Android Data Binding Part 2: Observer pattern to the bone
In the previous part I've described typical problems we have to face when developing applications on Android. I've also highlighted that some of them may be mitigated when data binding API is utilized properly. It's time to dive into more details of how this promising API works.
At the root of many of solutions we find in today's APIs is a design pattern. In case of the discussed Android API it is Observer Pattern applied to the bone. In fact this particular pattern is so common and powerful that some languages and runtimes (C# with .NET, Objective-C and Swift on iOS and Mac) provide neat support for it. You may wonder why it is important in the context of Android data binding? The answer is simple yet easy to ignore - memory management. The following diagram depicts dependencies of an observer pattern's elements in the context of Android data binding:
On the right side we have the observable part producing notifications about changes - an object implementing
android.databinding.Observable interface. In the observer pattern events producer can have many events listeners -
OnPropertyChangedCallback implementations. Android data binding provides implementations of events listeners taking care of property values changes as well as collection elements changes.
Note that the
Observable object knows nothing about concrete
OnPropertyChangedCallback implementations (Dependency Inversion Principle at its best). However, at runtime the
Observable object will hold references to many
OnPropertyChangedCallbacks instances. If you look further down the diagram you'll see that in order for
OnPropertyChangedCallback implementations provided by Android data binding library to update the state of the view component a reference to it is required. This means that although the view model knows nothing about the view components at compile time they will reference them at runtime.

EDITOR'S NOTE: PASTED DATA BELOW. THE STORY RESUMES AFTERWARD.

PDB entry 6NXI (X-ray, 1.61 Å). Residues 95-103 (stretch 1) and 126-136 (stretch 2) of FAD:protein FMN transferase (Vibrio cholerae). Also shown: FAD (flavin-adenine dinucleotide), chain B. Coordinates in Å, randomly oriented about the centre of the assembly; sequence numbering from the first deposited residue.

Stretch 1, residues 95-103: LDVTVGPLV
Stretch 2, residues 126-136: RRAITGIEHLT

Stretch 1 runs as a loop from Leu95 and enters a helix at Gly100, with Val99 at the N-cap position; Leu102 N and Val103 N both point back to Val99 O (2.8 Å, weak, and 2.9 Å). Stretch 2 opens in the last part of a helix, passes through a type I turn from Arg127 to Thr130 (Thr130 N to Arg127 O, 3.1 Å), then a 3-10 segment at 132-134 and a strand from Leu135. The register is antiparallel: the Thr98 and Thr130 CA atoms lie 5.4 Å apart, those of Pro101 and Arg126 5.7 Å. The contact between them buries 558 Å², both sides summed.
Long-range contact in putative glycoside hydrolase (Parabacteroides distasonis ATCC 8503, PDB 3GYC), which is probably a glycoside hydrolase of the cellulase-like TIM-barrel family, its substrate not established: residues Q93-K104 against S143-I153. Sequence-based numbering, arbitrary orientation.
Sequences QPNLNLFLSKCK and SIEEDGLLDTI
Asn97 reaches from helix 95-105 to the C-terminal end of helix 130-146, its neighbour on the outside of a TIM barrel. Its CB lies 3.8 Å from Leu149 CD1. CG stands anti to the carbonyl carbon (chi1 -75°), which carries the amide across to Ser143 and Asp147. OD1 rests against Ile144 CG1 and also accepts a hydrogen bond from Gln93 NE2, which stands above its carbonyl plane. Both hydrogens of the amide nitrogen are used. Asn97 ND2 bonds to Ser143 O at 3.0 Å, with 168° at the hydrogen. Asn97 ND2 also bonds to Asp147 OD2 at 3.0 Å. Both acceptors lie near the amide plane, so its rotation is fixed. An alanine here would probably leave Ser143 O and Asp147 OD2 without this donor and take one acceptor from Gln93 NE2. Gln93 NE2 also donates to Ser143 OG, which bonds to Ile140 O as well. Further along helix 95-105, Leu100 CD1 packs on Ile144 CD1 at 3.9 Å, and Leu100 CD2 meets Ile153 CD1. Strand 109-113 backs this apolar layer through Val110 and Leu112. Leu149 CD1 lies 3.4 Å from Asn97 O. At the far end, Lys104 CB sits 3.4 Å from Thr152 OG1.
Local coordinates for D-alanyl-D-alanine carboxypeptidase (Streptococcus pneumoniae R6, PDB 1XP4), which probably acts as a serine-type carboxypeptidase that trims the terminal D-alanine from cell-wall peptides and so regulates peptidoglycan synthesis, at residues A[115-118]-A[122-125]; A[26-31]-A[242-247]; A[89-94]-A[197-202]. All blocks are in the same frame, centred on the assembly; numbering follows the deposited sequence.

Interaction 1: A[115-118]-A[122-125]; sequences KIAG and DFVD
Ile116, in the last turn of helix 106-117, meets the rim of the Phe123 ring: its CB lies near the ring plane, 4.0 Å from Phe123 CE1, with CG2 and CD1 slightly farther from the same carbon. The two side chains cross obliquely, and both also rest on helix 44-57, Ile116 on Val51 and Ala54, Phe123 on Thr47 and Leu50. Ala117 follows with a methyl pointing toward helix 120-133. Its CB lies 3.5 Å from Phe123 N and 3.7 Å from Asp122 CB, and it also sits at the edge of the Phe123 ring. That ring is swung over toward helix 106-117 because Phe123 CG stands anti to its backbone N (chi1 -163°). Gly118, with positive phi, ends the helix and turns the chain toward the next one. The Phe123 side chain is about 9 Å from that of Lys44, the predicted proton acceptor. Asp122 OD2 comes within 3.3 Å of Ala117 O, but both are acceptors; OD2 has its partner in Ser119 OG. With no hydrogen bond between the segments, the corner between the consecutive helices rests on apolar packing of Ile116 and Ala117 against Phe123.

As stated above in a simple implementation we would have a lightweight and testable view model retain expensive view widgets - thus making it heavy. In the Android context it means that even though an
Activity got destroyed we could have other object still retaining its
Views, trying to update them and preventing them from being garbage collected. Not so nice, huh?
If you look closer at how Android data binding is implemented you'll immediately see that its
OnPropertyChangedCallback holds only weak references to views.
ViewDataBinding.WeakListener make sure that the
Observable object is not retaining views. This means that there's no need for a developer to manually stop data binding in an activity
onDestroy or a fragment
onDestroyView methods. If you use RxJava you probably know that this extra step is tedious and requires a great deal of attention and boilerplate code. You can find out more about the problem in at least couple of issues on GitHub: 1, 2.
Because Android data binding library takes extra steps to make sure a view model will not cause views to be retained we can detach a view model's lifecycle from that of an activity or a fragment. We now have an easy way to i.e. do a simple in-memory caching via singleton view models. More importantly, we can cross out at least one place when looking for a memory leak cause.
This article is cross-posted with my personal blog